Matz Says CU Tax Exemption Safe, Providing...
PORTLAND, Ore.-National Credit Union Administration (NCUA) Board Member Debbie Matz said there are several ways that credit unions can prevent taxation and thereby protect their safety and soundness.
"I closely watched the tax debates in your state legislature and several other states," Matz told attendees at the Credit Union Association of Oregon's Annual Business Meeting. "I wish I could tell you that since you were successful in preventing a tax on credit unions in this year's session, you won't be threatened again in the next session. But the efforts to tax credit unions are ongoing. The safety and soundness of the entire credit union system is threatened by taxes."
Matz emphasized that "lawmakers will have more reasons to preserve the tax exemption when credit unions reach out to everyone in their field of membership."
Matz also pointed to four services that she said help turn potential members into actual members:
1) Alternatives to Predatory Lending. "For some people, the most meaningful service you can provide is an alternative to having to go to payday lenders, title companies, or pawnshops," Matz explained. "Credit unions that make small loans and risk-based loans are not just filling immediate needs. They are starting lower-income people on the path to a healthier financial future, and gaining loyal members for life."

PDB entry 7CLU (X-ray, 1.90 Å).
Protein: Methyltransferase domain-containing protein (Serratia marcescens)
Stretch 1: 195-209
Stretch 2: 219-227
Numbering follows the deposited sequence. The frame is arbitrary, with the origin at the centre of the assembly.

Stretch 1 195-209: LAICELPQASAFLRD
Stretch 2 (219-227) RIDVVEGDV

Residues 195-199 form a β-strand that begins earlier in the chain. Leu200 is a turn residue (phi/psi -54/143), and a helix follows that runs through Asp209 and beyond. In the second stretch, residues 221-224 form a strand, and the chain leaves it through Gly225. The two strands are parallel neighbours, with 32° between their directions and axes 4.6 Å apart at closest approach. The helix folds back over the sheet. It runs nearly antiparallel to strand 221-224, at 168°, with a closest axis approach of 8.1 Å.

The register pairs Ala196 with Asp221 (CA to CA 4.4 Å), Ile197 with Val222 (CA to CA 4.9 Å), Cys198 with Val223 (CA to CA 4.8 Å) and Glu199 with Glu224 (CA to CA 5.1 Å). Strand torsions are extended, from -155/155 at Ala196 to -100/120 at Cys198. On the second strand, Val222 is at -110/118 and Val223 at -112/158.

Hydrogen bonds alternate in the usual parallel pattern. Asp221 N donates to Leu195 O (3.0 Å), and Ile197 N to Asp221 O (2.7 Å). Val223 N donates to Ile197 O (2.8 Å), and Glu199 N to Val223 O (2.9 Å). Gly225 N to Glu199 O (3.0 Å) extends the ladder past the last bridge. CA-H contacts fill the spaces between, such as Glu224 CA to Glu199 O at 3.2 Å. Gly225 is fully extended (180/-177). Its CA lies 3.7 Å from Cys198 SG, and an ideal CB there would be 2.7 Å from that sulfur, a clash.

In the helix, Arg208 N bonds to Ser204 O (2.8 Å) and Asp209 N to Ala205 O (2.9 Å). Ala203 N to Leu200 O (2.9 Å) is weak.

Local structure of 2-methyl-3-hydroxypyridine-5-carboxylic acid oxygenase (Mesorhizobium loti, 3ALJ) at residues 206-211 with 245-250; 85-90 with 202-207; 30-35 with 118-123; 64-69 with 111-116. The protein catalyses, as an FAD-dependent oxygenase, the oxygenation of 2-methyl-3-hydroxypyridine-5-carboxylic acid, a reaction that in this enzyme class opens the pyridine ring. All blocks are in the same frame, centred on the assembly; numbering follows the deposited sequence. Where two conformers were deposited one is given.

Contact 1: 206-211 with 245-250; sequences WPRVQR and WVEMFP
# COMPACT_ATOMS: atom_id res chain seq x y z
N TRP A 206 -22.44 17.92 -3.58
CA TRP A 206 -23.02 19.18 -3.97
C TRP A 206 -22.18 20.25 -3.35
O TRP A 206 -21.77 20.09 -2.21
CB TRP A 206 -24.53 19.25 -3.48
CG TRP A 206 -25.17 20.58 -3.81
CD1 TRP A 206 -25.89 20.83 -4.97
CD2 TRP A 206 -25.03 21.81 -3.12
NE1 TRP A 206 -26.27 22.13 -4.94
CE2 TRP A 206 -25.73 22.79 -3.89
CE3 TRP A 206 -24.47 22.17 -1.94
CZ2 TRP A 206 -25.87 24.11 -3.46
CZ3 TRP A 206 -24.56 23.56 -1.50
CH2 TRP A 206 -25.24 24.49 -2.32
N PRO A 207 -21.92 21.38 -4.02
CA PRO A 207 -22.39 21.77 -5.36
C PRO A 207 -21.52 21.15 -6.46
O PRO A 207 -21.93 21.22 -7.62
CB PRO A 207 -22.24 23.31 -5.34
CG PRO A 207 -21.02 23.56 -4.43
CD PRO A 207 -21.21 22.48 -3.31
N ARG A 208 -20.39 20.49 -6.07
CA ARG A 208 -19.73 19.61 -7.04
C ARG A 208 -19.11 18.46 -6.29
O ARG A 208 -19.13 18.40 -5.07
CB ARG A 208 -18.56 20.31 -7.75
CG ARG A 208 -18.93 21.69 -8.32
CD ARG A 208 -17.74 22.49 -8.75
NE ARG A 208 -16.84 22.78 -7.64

2) Affordable Mortgages for First-time Homebuyers. "Although 67% of credit unions make mortgages, only 2% of all mortgages are made by credit unions," Matz pointed out. "There are tremendous opportunities to reach out to potential members who do not yet own a home - including single mothers, minorities and recent immigrants. Through affordable mortgages, credit unions can help all types of members build wealth, and at the same time expand credit unions' market share."
3) Financial Literacy. "Financial education is important for all income levels, just as it is for all age levels," Matz observed. "You can teach people to become better savers, better buyers, and ultimately, long-term credit-worthy members. That's an incentive to help everyone in your field of membership become financially savvy."
4) Member Business Loans. "You may be surprised to learn, as I was, that nearly half of credit unions' business loans go to members with low-to-moderate incomes," Matz said, citing studies from the U.S. Treasury Department and the Small Business Administration. "Often, small business owners cannot get loans anywhere else.Those who get business loans from credit unions may transfer in their personal accounts as well as their business accounts, making the credit union their primary financial institution."
Matz told the Oregon audience that "from a public policy standpoint, lawmakers weigh any group's tax exemption against the public good. Lawmakers want to hear what good work you have done to help constituents in their communities. For that reason, offering these services may help preserve the tax exemption for credit unions."